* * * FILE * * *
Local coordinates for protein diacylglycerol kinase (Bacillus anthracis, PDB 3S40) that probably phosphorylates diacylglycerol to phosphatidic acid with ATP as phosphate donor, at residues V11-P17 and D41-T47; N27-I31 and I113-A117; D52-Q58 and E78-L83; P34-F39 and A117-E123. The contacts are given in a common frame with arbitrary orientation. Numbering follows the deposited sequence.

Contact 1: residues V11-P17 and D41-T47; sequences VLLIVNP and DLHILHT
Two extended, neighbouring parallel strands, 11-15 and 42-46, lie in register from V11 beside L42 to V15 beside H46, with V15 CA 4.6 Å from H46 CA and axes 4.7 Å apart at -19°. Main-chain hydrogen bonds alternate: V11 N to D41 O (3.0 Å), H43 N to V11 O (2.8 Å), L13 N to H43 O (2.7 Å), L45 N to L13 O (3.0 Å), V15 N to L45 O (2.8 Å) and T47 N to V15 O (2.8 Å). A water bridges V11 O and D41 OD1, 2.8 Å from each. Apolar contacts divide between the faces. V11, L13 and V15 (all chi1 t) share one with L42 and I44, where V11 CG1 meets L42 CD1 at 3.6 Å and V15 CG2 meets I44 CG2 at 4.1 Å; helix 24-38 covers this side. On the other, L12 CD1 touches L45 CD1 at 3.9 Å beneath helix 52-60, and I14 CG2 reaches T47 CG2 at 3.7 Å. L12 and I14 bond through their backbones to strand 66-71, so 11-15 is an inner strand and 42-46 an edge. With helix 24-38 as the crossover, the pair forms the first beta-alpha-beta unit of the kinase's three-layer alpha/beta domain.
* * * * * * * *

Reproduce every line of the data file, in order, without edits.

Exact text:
Local coordinates for protein diacylglycerol kinase (Bacillus anthracis, PDB 3S40) that probably phosphorylates diacylglycerol to phosphatidic acid with ATP as phosphate donor, at residues V11-P17 and D41-T47; N27-I31 and I113-A117; D52-Q58 and E78-L83; P34-F39 and A117-E123. The contacts are given in a common frame with arbitrary orientation. Numbering follows the deposited sequence.

Contact 1: residues V11-P17 and D41-T47; sequences VLLIVNP and DLHILHT
Two extended, neighbouring parallel strands, 11-15 and 42-46, lie in register from V11 beside L42 to V15 beside H46, with V15 CA 4.6 Å from H46 CA and axes 4.7 Å apart at -19°. Main-chain hydrogen bonds alternate: V11 N to D41 O (3.0 Å), H43 N to V11 O (2.8 Å), L13 N to H43 O (2.7 Å), L45 N to L13 O (3.0 Å), V15 N to L45 O (2.8 Å) and T47 N to V15 O (2.8 Å). A water bridges V11 O and D41 OD1, 2.8 Å from each. Apolar contacts divide between the faces. V11, L13 and V15 (all chi1 t) share one with L42 and I44, where V11 CG1 meets L42 CD1 at 3.6 Å and V15 CG2 meets I44 CG2 at 4.1 Å; helix 24-38 covers this side. On the other, L12 CD1 touches L45 CD1 at 3.9 Å beneath helix 52-60, and I14 CG2 reaches T47 CG2 at 3.7 Å. L12 and I14 bond through their backbones to strand 66-71, so 11-15 is an inner strand and 42-46 an edge. With helix 24-38 as the crossover, the pair forms the first beta-alpha-beta unit of the kinase's three-layer alpha/beta domain.